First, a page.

I was playing around with turning some of my tiny pen sketches into a witchy pattern. This needs some work – I’m not keen on the idea of a white background – but I would love to get it printed on some fabric by Spoonflower, eventually.
Now I’ve had a bit of time to process my time in London, I thought I’d try to do some justice to the experience by writing a couple of more in-depth blog posts. Alina Kasparyants, a fellow student on the course, took lots of photos and has kindly allowed me to use some in this post. Thanks, Alina!
To recap: in April, I went on a week-long Book Illustration course at Chelsea College of Art in London. This mostly involved drawing cats with the wrong end of a paintbrush, and spending lunchtimes wandering around the Tate Britain, looking at Proper Art. But it also meant meeting a lot of really talented people (and eating a lot of deceptively unhealthy snack bars).
On the first day, I met the other artists in the class. We shared examples of our work. Each person came from a different background and had brought something unique – from whimsical decorated paper plates to photos of complex, dream-like automata; from colourful, professionally printed books to intricate hand-drawn black and white artwork.
I think all of us were a bit self-conscious as the course is advertised as ‘Intermediate/Advanced’, but there’s no assessment or test of this before you book it – so how do you know if you’re ‘advanced’? Well, nobody got sent home early for not meeting the criteria! And I hope that by the end of the week, we all had a good idea of what our strengths were as illustrators, and a better idea of where to go next. That seems important.
Our tutor, Mary Kuper, talked with us about the variety of illustrated books being produced today – not just those aimed at children, but complex and beautiful stories for adults, too. Some of the most creative examples can be hard to track down. France, for example, has a more sophisticated culture of graphic novels than we have in the UK; because a market exists for the work, artists there are empowered to create it.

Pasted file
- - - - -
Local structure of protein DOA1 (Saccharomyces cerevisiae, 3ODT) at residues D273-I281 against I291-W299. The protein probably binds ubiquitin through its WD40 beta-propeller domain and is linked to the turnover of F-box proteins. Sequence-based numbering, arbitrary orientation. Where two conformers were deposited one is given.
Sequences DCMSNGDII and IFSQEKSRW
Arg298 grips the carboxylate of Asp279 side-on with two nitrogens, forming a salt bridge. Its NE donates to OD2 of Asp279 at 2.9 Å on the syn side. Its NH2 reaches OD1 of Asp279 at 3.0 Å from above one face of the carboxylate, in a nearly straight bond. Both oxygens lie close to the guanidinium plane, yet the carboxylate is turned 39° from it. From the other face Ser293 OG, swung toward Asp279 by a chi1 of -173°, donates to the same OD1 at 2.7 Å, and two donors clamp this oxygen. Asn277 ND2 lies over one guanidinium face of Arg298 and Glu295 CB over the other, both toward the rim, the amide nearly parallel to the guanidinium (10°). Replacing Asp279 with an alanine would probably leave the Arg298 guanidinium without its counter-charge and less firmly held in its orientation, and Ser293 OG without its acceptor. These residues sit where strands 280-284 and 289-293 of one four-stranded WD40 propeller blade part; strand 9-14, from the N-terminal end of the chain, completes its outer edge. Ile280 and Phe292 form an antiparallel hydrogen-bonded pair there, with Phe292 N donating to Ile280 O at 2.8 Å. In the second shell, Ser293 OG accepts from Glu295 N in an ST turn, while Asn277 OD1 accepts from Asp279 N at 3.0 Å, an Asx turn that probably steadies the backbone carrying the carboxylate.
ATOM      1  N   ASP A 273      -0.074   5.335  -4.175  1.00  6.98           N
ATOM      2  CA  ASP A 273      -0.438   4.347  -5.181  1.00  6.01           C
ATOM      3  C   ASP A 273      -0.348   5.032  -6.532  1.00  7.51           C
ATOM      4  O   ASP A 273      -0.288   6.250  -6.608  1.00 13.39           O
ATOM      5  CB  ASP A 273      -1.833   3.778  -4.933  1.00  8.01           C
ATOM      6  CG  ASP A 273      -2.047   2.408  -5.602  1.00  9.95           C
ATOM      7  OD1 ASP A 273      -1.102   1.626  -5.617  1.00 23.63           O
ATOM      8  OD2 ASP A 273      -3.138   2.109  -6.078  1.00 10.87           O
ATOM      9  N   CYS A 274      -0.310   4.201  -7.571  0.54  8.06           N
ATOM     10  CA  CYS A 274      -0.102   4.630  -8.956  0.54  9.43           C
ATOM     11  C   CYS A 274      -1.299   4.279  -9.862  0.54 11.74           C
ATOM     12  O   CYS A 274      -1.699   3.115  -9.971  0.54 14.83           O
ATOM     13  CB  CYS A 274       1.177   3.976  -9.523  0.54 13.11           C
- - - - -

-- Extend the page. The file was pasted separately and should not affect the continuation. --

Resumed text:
The impact of the market on picture book creators was something I learned a lot about during the week.
On the second day we met Carolyn Dinan, the other tutor on the course. Carolyn and Mary have taught together for many years, and both have a lot of experience in the industry as successful illustrators. They were able to offer different perspectives on our work, insightful advice and suggestions for other artists whose work we might find inspirational.
For the rest of the week, each person worked on a project drawing on their own interests and influences (mine currently include cats, and Filofaxes). Carolyn suggested I try working with ink and a dip pen, so I toddled off to the lovely on-campus art supplies shop and acquired some new tools…
In the next post I’ll explain a bit more about my project, and how cats and Filofaxes can usefully be combined for dramatic effect. I also want to shout out to some of the great people I met – but this blog post has been in my Drafts folder for over a month now, so I’m just going to post it and save that for the next instalment!
When I was in school I was always known for being ‘the girl who draws cats’. I thought that was a bit limiting, and tried to draw other things. Recently, though, I have begun to embrace the fact that when my hand and my pencil are on autopilot, it is typically a cat who emerges onto the page, wearing an expression of feline disdain or sleepfulness. I can hardly help it, having never lived without at least one cat to call home.
My own personal cat was named Jake, and passed away in December at the age of 15. He was a large and unkempt creature, prone to bouts of nervousness, and with a penchant for lying his head on discarded shoes.